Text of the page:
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by Abigail Van Buren

In Laws' Six Week Visit Is Too Much Togetherness

DEAR ABBY: My husband, "Jay's," parents have informed us they are coming for Christmas and will be staying for six weeks. They need at least three weeks because they're having dental work done by another family member, and it must be staggered.

Long visits are acceptable in their culture, but it usually applies when people visit from another country -– not another state.

The last time they came, they stayed three weeks. It was a stretch for me, but I bit my tongue. I work from home and was with them 24/7 because they don't like to drive. It's hard on me because they get bored and expect me to entertain them. Also, I don't get along well with my father-in-law, and neither of them likes my cooking.

Jay knows six weeks is long, but for him the time goes fast because he works long hours. Jay says he'll talk to his parents about this, but he's miserable at the prospect. Speaking up will cause problems for him, and they'll assume it came from me anyway. They'll be livid. Please tell me what to do. I'm on the verge of tears when I think about what's coming. -- DREADING CHRISTMAS IN CALIFORNIA

DEAR DREADING: Be a gracious hostess for three weeks. After that, schedule a break. Go visit relatives or, if that's not feasible, check into a motel. You may find that having had a breather, you'll be in a better frame of mind to deal with the in-laws upon your return. You may also find that when the entire burden of entertaining his parents falls upon your husband, he'll encourage them to make shorter visits or other living arrangements in subsequent visits.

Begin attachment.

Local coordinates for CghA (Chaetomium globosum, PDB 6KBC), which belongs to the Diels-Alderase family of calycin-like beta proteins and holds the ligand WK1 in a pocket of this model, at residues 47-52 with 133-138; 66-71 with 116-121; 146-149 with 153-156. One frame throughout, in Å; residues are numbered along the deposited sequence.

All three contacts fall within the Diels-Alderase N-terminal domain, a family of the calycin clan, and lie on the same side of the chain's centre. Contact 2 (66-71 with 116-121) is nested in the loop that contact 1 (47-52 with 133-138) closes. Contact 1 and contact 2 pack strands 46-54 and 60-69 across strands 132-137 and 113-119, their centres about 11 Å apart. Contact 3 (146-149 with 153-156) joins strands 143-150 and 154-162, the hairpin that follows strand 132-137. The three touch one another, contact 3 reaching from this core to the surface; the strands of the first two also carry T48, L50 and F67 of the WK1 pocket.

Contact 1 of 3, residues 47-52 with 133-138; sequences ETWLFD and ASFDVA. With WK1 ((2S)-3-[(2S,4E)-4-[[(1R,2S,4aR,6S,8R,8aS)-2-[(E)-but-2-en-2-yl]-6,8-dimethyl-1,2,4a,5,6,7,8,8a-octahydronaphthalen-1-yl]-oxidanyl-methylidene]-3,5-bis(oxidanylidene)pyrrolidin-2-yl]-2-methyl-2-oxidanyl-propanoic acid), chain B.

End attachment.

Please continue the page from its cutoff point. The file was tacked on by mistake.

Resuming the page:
P.S. Since they don't like your cooking, have your mother-in-law do it. It will lighten the burden for you and give her something to do.

DEAR ABBY: I am 22, and recently moved here from a different state. Shortly after I arrived, I met an amazing man I'll call Lance. Lance and I met at work and fell for each other instantly.

After we had been dating only a month, I found out that I was pregnant with my ex-boyfriend's baby. Lance was confused when I told him, but after a few days of thinking about it, he told me that the pregnancy didn't change the way he felt about me. We have now been dating more than two months, and Lance continues to be wonderful and supportive.

I'm afraid that since I'm starting to show, Lance will get scared and break my heart. We have had a few serious talks because I feel he doesn't spend enough time with me. Lance contends that he spends more time with me than he does his friends or family. I am in love with him, but I'm afraid that what I originally thought we had together may be "too good to be true." Is this rational, or am I overly emotional because of my pregnancy? -- CONFUSED IN COLORADO

DEAR CONFUSED: You could be hormonal –- or simply extremely needy because you are vulnerable right now. Lance appears to be standing by you to the best of his ability –- and now is not the time to be telling him he isn't measuring up to your standards of companionship. He deserves praise for his loyalty, not criticism for not giving "enough."

If you need more emotional support, I recommend you involve your family. Also, you didn't mention whether your ex-boyfriend knows about his impending fatherhood. Since child support will be partly his responsibility once the baby arrives, it may be time to share news of the blessed event with him.

Good advice for everyone -- teens to seniors -- is in "The Anger in All of Us and How to Deal With It." To order, send a business-size, self-addressed envelope, plus check or money order for $5 (U.S. funds only) to: Dear Abby, Anger Booklet, P.O. Box 447, Mount Morris, IL 61054-0447. (Postage is included.)

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